Not Just Another Bomb…But, Much More.
I hesitated to provide the quote below. The reason is that it suggests that the article written by Clark Smith at Appellation America is not the best, most thoughtful exploration of "The Big Wine" phenomenon yet written. In fact, that’s what it is. Rather, by providing this quote, it suggests that Clark’s "Some Like It Hot" article is just one more lobbing of a bomb. It’s not. It’s much more.
However, this small piece of Clark’s article, which does indicate his bias, is also the conclusion of one man who has been at the center of the move toward The Big Wine. It is the perspective of a man who, you will see if you read this article, clearly understands the trajectory of the California wine industry and how it came to be that 16% California Pinot Noir is not a scandal:
"If there is no appreciation of depth, longevity and balance, we won’t
seek it. Alcoholic toasty butter bombs may be the destiny corporate
wineries have chosen for us, but that’s certainly not the limitation of
our styles, and such wine speaks absolutely nothing about our terroir.
But I fear we are creating the opposite impression among consumers, and
losing the best of them. If California is not to be doomed to
typecasting as devolved Muscle Wine, winemakers must redouble their
efforts to explore alternative styles outside the mainstream and
recapture the magic which our wine carried before bulking it up
actually dumbed it down."
The state of wine from California, particularly it’s "bigness", has been the focus of a great deal of thought, words and debate over the past 2 or 3 years. Dan Berger, for example, has written extensively on the subject. It seems to me that to the extent that Clark is putting out a clarion call for change, it is a call not for a reversal of style back to balance, but simply to diversity of styles. This is wise.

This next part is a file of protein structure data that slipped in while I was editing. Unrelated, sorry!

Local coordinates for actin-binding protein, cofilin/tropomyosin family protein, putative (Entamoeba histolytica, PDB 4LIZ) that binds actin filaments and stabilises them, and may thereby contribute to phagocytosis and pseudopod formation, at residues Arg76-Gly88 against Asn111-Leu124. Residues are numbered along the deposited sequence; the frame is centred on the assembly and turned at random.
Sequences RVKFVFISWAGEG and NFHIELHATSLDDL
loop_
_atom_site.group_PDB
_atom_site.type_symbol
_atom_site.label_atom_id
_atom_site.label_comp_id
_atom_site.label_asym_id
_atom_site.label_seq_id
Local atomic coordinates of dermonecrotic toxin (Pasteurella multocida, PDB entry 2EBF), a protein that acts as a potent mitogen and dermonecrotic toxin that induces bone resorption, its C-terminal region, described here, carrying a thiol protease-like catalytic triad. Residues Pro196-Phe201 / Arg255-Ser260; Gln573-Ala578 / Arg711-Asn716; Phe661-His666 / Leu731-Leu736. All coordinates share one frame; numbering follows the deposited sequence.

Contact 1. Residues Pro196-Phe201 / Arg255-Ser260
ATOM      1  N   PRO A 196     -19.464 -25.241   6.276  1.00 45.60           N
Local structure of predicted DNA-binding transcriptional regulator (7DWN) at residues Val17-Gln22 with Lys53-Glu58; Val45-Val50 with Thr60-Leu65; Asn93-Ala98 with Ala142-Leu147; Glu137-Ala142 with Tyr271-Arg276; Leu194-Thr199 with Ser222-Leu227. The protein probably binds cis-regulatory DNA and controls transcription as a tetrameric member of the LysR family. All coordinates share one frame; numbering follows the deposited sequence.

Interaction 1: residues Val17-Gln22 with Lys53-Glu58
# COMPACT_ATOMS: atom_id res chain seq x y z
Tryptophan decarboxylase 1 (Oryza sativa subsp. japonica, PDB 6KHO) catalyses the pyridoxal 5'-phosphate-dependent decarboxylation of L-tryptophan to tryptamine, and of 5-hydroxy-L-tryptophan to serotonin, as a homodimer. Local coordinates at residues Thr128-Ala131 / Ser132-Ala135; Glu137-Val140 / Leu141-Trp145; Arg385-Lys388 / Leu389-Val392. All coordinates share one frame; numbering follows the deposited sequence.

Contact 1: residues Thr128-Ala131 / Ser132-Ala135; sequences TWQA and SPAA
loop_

This long article also confirms one other thing that should be of importance to serious wine lovers, those in
the American wine industry and to the American wine media: Appellation America has become the best source for articles that explore the edge of contemporary wine thinking. There is something of a "counter culture" approach to its editorial vision due mainly I think to three things:
First, is its mission of exploring ALL of the American wine industry. This gives validity to the remarkable range of styles and varieties that can be achieved in America’s varied growing region. Second, the approach is due to its stable of writers, many of them very committed wine lovers, who think about wine deeply. I’m pointing here to Dan Berger, Alan Goldfarb, Thom Elkjer and Ray & Eleanor Heald. Finally, the editorial direction of Appellation America seems to have been firmly set by Roger Dial, the publisher. Roger (disclaimer: Wark Communications has consulted for Appellation America in the past) is so committed to the idea that diversity of style and territorial exploration is the real prize of wine appreciation that this view colors the entire website. It’s a vision inevitably leads to the necessity to publish articles like the Clark’s "Some Like it Hot" as well as a number of other exploratory pieces that have come to define this adventure in redefining the focus of wine journalism.
It strikes me that the state of American wine writing has never been better. This is not the case because Appellation America is on the scene or because there are wine blogs. In fact, the various wine newsletters, wine magazines and various other journalistic explorations into wine are all better today than they’ve been for years. This is certainly due to the fact that more people are drinking wine. It’s due to the fact that there are more people who need basic wine buying advise as well as there being more people who want in depth education. Plus, the growth of the American wine industry into every state and resulting in there being more than 5000 wineries here in the U.S. means that we have many more tradespeople who can appreciate far reaching articles on the subject.
Clark’s is just such an article. The type you would not have seen published 15 years ago. For those who read "Some Like it Hot" it will color the way they understand the stylistic evolution of California wine. That’s a good thing.